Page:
Monday, July 2, 2018

Politics Bulbs, Year Two

 The impressed text is a swirling repetition of "Thoughts and Prayers." 

My intention for the upcoming Art a Day project for Columbia Center for the Arts was to make work for my Resist/Politics/Protest bulbs. I showed this work earlier this year and talked about it at NCECA. I also sold some of the pieces at the various shows. I was fairly happy with the work and felt it was important to keep going in this direction.

The signs say "yes," "no," and "maybe.

I thought making the pieces would feel important and cathartic, similar to last year, but so far I've found making this work to be excruciating. Last year I felt compelled to make this work; this year I am depressed to the point of inaction by the constant barrage of terrible news and my inability to do anything relevant or useful. I find myself questioning the work as I am making it or just after it has been completed. I haven't decided whether I should push through this mental block or give it up entirely.

A brick wall wraps across this piece.
I knew I wanted to make a wall piece and reference the various protests with signs on sticks. There are some images that I have some confidence in as both images and as references to important issues. I also wanted to keep some ambiguity in the work, or at least in some of it, so that viewers will see the issues, but not necessarily a one-sided perspective on it.

My plan is to add a rainbow of colors to the stripes on the face. The original idea was colorblindness, but I also like the idea that it will suggest LGBTQIA issues, and blindness thereto.

However, some of the issues don't lend themselves to multiple interpretations. There are some "issues" that seem blatantly, clearly, unambiguously wrong, hateful, racist, and evil. Strangely, I feel both confident and stupid addressing these issues. No one in their right mind is in favor of children in "cages," but the simple fact that it is so wrong makes me worry that it is a dog whistle being used to rally protestors or distract us from something.

I will add the text "I really don't care do u?" in white underglaze.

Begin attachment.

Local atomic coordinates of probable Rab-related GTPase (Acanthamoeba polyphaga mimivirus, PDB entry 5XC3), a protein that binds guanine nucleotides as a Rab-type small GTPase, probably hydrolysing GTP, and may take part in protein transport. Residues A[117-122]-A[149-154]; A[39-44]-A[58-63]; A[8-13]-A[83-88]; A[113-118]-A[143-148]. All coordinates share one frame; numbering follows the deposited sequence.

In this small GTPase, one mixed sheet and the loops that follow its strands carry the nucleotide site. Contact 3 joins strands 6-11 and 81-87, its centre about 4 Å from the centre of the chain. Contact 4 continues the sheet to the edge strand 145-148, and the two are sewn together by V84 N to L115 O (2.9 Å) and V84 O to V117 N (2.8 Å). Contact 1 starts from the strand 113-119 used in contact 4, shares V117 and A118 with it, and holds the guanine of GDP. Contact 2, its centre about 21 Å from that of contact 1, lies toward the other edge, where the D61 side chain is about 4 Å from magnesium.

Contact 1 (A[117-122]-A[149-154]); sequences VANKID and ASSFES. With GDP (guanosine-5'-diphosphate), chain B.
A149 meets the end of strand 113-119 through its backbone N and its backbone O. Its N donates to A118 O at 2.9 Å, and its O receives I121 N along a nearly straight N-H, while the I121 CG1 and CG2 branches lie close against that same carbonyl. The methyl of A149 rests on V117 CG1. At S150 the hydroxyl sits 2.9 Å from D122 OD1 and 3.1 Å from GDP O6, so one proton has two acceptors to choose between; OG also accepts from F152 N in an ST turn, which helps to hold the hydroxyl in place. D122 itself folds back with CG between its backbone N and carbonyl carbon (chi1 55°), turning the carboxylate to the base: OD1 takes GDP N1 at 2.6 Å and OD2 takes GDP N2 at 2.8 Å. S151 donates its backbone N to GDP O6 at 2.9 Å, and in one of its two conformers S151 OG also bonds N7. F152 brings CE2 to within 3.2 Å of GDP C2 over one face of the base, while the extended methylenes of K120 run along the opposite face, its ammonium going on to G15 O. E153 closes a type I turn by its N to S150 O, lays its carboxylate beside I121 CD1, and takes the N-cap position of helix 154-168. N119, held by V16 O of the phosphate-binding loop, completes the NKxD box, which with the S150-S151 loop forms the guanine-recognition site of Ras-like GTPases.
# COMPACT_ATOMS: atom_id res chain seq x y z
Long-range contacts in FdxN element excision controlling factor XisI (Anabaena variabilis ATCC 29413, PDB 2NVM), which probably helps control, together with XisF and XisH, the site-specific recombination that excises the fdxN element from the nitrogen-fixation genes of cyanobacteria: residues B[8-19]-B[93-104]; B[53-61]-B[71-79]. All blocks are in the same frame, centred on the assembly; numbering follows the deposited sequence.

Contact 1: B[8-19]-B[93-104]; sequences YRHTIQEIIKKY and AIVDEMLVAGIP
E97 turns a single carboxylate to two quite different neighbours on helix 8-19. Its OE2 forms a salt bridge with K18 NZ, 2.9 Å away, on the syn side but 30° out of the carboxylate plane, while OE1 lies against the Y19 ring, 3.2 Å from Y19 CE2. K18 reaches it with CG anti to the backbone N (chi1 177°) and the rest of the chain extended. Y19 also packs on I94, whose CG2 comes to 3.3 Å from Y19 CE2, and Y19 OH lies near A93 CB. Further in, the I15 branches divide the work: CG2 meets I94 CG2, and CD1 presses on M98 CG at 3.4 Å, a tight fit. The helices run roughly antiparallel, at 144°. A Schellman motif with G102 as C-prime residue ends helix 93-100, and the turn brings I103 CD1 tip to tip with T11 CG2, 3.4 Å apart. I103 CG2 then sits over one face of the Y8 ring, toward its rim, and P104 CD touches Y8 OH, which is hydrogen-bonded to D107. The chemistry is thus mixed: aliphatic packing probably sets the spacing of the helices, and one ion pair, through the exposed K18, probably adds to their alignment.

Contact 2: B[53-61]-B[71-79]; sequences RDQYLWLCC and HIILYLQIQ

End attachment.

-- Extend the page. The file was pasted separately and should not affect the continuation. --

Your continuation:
How could the first lady wear that coat with that message and not intent to insult, offend, or breed hatred and animosity? I saw a lot of references to it at the immigration protest I attended this weekend and I am having difficulty seeing how the coat could be accidental or unintentional.

The jail/cage will be covered with bars and the bottle and pacifier will be inside.

But the coat, like the image of children in jail, is a strong visual image. I'm confident in the pieces themselves, but have a sort of dread of some of the conversations that might arise from these pieces, or others where I've made more of a clear statement, letting my feelings color the imagery.

The stop sign says "Civility" and there are dead stick figures on the ground behind and under the kneeling figure.

As I write this blog post about these bulbs, I find myself writing about or at least referencing events, controversy and politics much more so than process, materials, and art making. Ironically, in the first draft of this blog post, I felt like curling up in a little ball of despair on the floor instead of finishing this work, but upon revising, I feel like I might have found a way through.

This is a bag of skittles and a can of iced tea. I am really unhappy with the lines in the iced tea.

This Art a Day project asks the artists to write about their work and their thoughts during the project. Maybe my way forward is to include a little biography of each piece in which I address the issues that are so upsetting to me. The work acts differently when each piece is alone, compared to when they are together, and with text, that might add another layer. I also might try to remind myself that not everyone seeing these pieces will know all the backstories, is that possible? I assume everyone knows about skittles and iced tea, about Melania's jacket and calls for civility, but maybe not, or maybe their take is different from what I know.

These hands will be bound with a zip tie after firing.

At the end of last week, I did decide to embrace that feeling of impotence and dread in the work itself, at least a little. This week I plan to try to work some more on these pieces. I went to a protest at my congressman's local office, calling for the reunification of families and there were some things there I saw and heard that I'd like to process for this work, if possible. But first I am going to finish the abstract bulbs because those make me feel ok, even energized, when I make them.

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